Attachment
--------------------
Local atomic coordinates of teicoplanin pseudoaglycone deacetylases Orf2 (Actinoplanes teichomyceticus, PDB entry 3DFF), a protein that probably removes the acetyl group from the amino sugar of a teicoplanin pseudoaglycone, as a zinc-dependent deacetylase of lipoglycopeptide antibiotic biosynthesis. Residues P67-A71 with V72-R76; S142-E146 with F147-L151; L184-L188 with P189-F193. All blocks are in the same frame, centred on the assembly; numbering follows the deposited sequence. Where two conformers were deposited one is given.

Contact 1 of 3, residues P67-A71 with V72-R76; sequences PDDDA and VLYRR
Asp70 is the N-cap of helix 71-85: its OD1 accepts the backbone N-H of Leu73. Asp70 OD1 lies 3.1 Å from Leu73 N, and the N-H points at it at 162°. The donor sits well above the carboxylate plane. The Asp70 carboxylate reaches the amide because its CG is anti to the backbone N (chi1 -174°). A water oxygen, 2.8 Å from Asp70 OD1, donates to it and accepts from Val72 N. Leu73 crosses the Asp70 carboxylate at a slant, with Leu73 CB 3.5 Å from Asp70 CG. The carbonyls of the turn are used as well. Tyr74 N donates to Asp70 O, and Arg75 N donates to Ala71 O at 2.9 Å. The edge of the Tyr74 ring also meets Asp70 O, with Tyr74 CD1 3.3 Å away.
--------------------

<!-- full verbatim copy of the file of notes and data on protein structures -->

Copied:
Local atomic coordinates of teicoplanin pseudoaglycone deacetylases Orf2 (Actinoplanes teichomyceticus, PDB entry 3DFF), a protein that probably removes the acetyl group from the amino sugar of a teicoplanin pseudoaglycone, as a zinc-dependent deacetylase of lipoglycopeptide antibiotic biosynthesis. Residues P67-A71 with V72-R76; S142-E146 with F147-L151; L184-L188 with P189-F193. All blocks are in the same frame, centred on the assembly; numbering follows the deposited sequence. Where two conformers were deposited one is given.

Contact 1 of 3, residues P67-A71 with V72-R76; sequences PDDDA and VLYRR
Asp70 is the N-cap of helix 71-85: its OD1 accepts the backbone N-H of Leu73. Asp70 OD1 lies 3.1 Å from Leu73 N, and the N-H points at it at 162°. The donor sits well above the carboxylate plane. The Asp70 carboxylate reaches the amide because its CG is anti to the backbone N (chi1 -174°). A water oxygen, 2.8 Å from Asp70 OD1, donates to it and accepts from Val72 N. Leu73 crosses the Asp70 carboxylate at a slant, with Leu73 CB 3.5 Å from Asp70 CG. The carbonyls of the turn are used as well. Tyr74 N donates to Asp70 O, and Arg75 N donates to Ala71 O at 2.9 Å. The edge of the Tyr74 ring also meets Asp70 O, with Tyr74 CD1 3.3 Å away.